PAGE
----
Chef brings Windy City chic to Vail
Vail, CO Colorado
VAIL, Colorado ” Chef Giuseppe Tentori, who will be cooking in Vail, Colorado this week, grew up on a small farm outside Milan, Italy. At 17, he received an invitation to work at an Illinois restaurant, prompting him to jump on a plane without knowing a word of English.
The risk paid off. Today he is the executive chef at Boka in Chicago, where he invented such delicacies as a squid stuffed with baby spinach, spicy pineapple and black tapioca. Those who attend the Taste of Vail chef showcase dinner on Thursday will get to taste Tentori’s smoked salmon roll. Here, the chef dishes on learning English, his obsession with potato chips and the Gnarls Barkley song that gave him inspiration.
1. Vail Daily: You don’t use much butter or cream in your cooking. Why is that?
Giuseppe Tentori: I don’t cook with a lot of butter or cream because I don’t like to eat food with those items in it. When I am done with a meal, I like to still have energy to do things … I don’t want to sit around, lethargic after I eat.
2. VD: You grew up in Milan, Italy. At 19, you jumped on a plane ” without knowing any English ” to work at a restaurant in Illinois. How did you overcome the language barrier once you reached the United States?
GT: I learn best by hands-on training. To me, it builds character and it forces you to learn much faster. I worked with great people who were very patient and willing to help me learn English.
3. VD: One of your dishes at Boka is squid stuffed with shrimp, scallops, baby spinach, spicy pineapple and tapioca, with squid ink seasoning. What inspired that dish?
GT: I was driving around Chicago while listening to Gnarls Barkley’s “Crazy.” I started thinking about new takes on traditional recipes when calamari came to mind. I thought about how many times I have seen calamari on menus and how many restaurants prepare it the same way: fried, with some sort of tomato sauce. It’s frustrating to me because squid is so amazing: Its texture, flavor and range. So, with “Crazy” playing in the background, a new recipe was born.
4. VD: For you, is cooking at home completely different than cooking on the line? How so?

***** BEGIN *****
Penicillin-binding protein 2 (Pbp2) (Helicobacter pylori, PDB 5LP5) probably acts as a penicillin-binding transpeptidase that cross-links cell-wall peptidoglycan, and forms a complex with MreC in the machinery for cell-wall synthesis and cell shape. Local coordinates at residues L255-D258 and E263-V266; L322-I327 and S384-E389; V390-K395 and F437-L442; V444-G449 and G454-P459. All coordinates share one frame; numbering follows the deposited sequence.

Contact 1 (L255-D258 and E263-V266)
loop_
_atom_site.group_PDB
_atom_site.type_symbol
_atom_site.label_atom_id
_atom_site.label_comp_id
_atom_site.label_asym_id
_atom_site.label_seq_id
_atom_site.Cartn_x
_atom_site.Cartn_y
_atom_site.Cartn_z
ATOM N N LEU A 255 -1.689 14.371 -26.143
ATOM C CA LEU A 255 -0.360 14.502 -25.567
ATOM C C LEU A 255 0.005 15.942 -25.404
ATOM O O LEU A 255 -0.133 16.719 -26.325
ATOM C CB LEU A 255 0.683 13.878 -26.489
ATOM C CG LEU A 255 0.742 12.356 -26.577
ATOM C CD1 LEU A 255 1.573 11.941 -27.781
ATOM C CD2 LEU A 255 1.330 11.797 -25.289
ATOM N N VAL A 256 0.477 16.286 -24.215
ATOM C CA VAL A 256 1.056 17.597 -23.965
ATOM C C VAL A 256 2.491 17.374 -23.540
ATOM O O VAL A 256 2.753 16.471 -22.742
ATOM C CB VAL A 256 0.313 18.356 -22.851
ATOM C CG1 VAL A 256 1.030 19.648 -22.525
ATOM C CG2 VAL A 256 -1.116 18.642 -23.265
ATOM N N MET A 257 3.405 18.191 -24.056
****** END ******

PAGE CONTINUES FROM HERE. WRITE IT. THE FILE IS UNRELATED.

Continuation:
GT: I think twice about what I cook at home, because I want to minimize the amount of dishes I have to clean.
5. VD: If you had the power to ban a food from American supermarkets, what would it be?
GT: I would ban potato chips. I’m addicted to them.
6. VD: If you were limited to eating one meal for the rest of your life, what would it be?
GT: Dining isn’t just about the food: It’s about who is sitting at the table with you. So, I could eat gummy bears for the rest of my life as long as I am in good company.
7. VD: The public is getting more and more educated about authentic cuisine, techniques and ingredients. Does this give you as a chef more freedom or less?
GT: I think it gives chefs more freedom because people are open to trying new ingredients and methods of preparation.
8. VD: What ingredient or technique are you all fired up about?
GT: We just built a bigoli pasta stool at Boka and I love using it. It reminds me of my first job in Italy after culinary school. I would sit on the stool and crank out bigoli. It’s kind of therapeutic, I guess. There’s a lot to be said about making your own pasta, especially bigoli. You can’t just buy it. It has to be fresh.
9. VD: What ingredient or technique are you just plain tired of?
GT: I think using tongs in a professional kitchen is disrespectful to the ingredients. It just looks like you are slapping food around. Proper spatulas should be used. It’s a pet peeve of mine.
10. VD: What’s the best perk about being a chef?
GT: Being able to participate in events like these is one of the best perks about being a chef.
What: Chef showcase dinner
When: 6 to 10 p.m. Thursday
Where: Atwater on the Gore, Vail Cascade Resort and Spa, Vail
More information: Visit http://www.tasteofvail.com or call 970-926-5665
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